Rock Doctor: Adventures of a Field Geologist Before 9/11
Late twentieth century life was generally more relaxed than it is now. That was before Covid-19, of course, let alone 9/11. If you cannot remember that far back or your memories make you want to disagree, read John Cater’s book and experience this world through his eyes. It was a world where life could be relatively simple, even if the issues being worked on were as complex as field-geology can be.
Cater gained his PhD – hence the book’s title “Rock Doctor” – at the University of Birmingham on the basis of several years’ work in south-east Spain. He then spent about a decade and a half carrying out fundamental oil exploration in the Middle East and Indo-Pakistan, in a broadly curved string of countries that included Turkey, Yemen, Nepal, (Tibetan) India, Syria and Russia.
The book is a compilation of stories told with gentle humour about working and travelling as a field geologist. All of them, individually and as a set, are good and many are humorous. There is even room for real geology, too – an ancient and failed rift, running parallel to the Red Sea under the sands of Yemen, new structures in Turkey, the uplift and origin of the Himalaya, the latter discussed while climbing toward one of the peaks.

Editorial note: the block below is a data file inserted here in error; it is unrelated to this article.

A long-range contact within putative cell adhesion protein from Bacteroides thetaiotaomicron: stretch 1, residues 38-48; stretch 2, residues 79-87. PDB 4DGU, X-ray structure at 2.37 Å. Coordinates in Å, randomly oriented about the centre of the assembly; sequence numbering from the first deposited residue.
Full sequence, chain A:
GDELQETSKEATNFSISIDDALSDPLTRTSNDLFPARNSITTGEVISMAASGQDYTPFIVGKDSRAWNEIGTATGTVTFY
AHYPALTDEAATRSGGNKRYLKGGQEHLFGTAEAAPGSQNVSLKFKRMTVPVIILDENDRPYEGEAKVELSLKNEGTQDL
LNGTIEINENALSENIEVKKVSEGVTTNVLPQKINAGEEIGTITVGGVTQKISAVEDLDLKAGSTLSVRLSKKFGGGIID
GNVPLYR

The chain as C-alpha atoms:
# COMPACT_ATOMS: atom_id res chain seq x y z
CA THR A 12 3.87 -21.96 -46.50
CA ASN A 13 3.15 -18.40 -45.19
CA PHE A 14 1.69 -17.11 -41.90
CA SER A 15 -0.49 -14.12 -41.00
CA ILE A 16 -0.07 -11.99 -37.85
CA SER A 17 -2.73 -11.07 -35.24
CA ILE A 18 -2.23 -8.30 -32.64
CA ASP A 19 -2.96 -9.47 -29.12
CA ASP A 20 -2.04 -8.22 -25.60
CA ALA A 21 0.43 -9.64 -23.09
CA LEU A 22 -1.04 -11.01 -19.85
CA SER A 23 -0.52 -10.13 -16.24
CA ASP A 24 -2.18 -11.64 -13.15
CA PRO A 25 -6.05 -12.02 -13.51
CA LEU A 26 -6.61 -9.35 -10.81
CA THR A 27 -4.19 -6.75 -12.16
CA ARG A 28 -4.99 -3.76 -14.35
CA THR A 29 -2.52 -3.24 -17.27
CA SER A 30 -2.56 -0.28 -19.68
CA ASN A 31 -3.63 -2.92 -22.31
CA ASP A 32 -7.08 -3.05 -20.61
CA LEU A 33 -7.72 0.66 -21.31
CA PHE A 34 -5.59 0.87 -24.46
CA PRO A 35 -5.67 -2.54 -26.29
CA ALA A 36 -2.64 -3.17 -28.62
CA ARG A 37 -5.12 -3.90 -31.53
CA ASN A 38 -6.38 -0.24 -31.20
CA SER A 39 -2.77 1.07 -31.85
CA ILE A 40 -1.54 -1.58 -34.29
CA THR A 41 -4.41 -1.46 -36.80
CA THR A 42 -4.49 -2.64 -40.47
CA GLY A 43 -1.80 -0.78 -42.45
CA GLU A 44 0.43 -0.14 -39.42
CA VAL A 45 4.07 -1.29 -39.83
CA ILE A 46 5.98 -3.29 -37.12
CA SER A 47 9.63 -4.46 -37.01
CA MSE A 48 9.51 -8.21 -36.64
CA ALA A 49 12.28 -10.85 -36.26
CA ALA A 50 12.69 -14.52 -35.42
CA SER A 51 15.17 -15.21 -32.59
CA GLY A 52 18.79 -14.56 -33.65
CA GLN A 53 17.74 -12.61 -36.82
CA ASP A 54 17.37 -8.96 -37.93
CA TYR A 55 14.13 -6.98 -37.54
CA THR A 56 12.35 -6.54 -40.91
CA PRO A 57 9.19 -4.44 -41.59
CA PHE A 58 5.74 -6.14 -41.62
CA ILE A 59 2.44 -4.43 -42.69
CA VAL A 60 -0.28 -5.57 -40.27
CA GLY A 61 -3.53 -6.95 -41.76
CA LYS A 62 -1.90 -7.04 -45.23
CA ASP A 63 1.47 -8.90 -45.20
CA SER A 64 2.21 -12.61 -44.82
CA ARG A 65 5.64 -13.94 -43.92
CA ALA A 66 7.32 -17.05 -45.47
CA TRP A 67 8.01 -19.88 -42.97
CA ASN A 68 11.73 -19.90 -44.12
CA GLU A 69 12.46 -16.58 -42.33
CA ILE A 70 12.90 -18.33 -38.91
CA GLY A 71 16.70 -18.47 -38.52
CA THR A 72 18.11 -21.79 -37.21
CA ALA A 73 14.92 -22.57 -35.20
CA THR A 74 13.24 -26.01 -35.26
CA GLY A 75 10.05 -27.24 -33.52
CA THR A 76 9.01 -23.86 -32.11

Many of the non-geological stories are equally stunning. In the border area between Yemen and Saudi Arabia, the local tribesmen used to steal oil company vehicles. When they did so, however, they would provide written receipts in the hope that replacement vehicles would be easier to arrange (and, naturally, also be stolen). When the Yemeni Army entered the area in their Soviet-built tanks, with the aim of managing the problem, they met the locals driving Saudi-supplied tanks … and decided to leave them to it.
In the final decades of the twentieth century, as recounted in the book, one could play a drum solo in a Sufi temple, share a goat with Pathan tribesmen, guide a helicopter down onto a Turkish threshing ground, go to the gold souk in Damascus, and get into and crawl though hand-hewn, bat-infested Roman sewers from the grounds of one’s hotel. At that time, too, approval for fieldwork in many areas came from the local tribes, not government officials. Few such things could be done now. The book is well illustrated, although some pictures are too small to be helpful. It is well worth reading.
Reviewed by Jeremy Joseph
BY: John Cater (2021) Troubador Publishing Ltd. 280 pp. (pbk)